Methods of quantifying cancer risk
The overarching goal of cancer risk assessment is to individualize cancer risk management recommendations based on personalized risk. Methods to calculate risk utilize health history information and risk factor and family history data often in combination with emerging biologic and genetic/genomic evidence to establish predictions. Multiple methodologies are used to calculate risk, including statistical models, prevalence data from specific populations, penetrance data when a documented deleterious mutation has been identified in a family, Mendelian inheritance, and Bayesian analysis. All models have distinct capabilities, weaknesses, and limitations based on the methodology, sample size, and/or population used to create the model. Methods to individually quantify risk encompass two primary areas: the probability of harboring a deleterious mutation in a cancer susceptibility gene and the risk of developing a specific form of cancer.
Risk of harboring a deleterious mutation in a cancer susceptibility gene
The decision to offer genetic testing for cancer susceptibility is complex and can be aided in part by objectively assessing an individual's and/or family's probability of harboring a mutation. Predicting the probability of harboring a mutation in a cancer susceptibility gene can be done using several strategies, including empiric data, statistical models, population prevalence data, Mendel's laws, Bayesian analysis, and specific health information, such as tumor-specific features.[60,61] All of these methods are gene specific or cancer-syndrome specific and are employed only after a thorough assessment has been completed and genetic differential diagnoses have been established.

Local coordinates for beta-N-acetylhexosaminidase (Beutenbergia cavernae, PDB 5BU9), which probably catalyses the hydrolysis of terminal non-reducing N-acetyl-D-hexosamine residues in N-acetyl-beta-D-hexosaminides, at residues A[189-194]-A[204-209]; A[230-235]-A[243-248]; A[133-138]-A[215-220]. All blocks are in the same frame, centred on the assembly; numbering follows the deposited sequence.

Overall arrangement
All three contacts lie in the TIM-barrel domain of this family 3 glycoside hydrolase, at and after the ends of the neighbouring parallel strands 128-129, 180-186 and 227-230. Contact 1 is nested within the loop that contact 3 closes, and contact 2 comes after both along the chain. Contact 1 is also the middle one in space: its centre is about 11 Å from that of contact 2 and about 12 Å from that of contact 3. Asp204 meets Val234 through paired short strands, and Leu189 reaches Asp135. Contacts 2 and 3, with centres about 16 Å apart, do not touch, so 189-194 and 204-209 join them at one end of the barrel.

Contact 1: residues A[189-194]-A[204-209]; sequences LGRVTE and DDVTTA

If a gene or hereditary cancer syndrome is suspected, models specific to that disorder can be used to determine whether genetic testing may be informative. (Refer to the PDQ summaries on the Genetics of Breast and Ovarian Cancer; Genetics of Colorectal Cancer; or the Genetics of Skin Cancer for more information about cancer syndrome-specific probability models.) The key to using specific models or prevalence data is to apply the model or statistics only in the population best suited for its use. For instance, a model or prevalence data derived from a population study of individuals older than 35 years may not accurately be applied in a population aged 35 years and younger. Care must be taken when interpreting the data obtained from various risk models because they differ with regard to what is actually being estimated. Some models estimate the risk of a mutation being present in the family; others estimate the risk of a mutation being present in the individual being counseled. Some models estimate the risk of specific cancers developing in an individual, while others estimate more than one of the data above. (Refer to NCI's Risk Prediction Models Web site or the disease-specific PDQ cancer genetics summaries for more information about specific cancer risk prediction and mutation probability models.) Other important considerations include critical family constructs, which can significantly impact model reliability, such as small family size or male-dominated families when the cancer risks are predominately female in origin, adoption, and early deaths from other causes.[61,62] In addition, most models provide gene and/or syndrome-specific probabilities but do not account for the possibility that the personal and/or family history of cancer may be conferred by an as-yet-unidentified cancer susceptibility gene. In the absence of a documented mutation in the family, critical assessment of the personal and family history is essential in determining the usefulness and limitations of probability estimates used to aid in the decisions regarding indications for genetic testing.[60,61,63]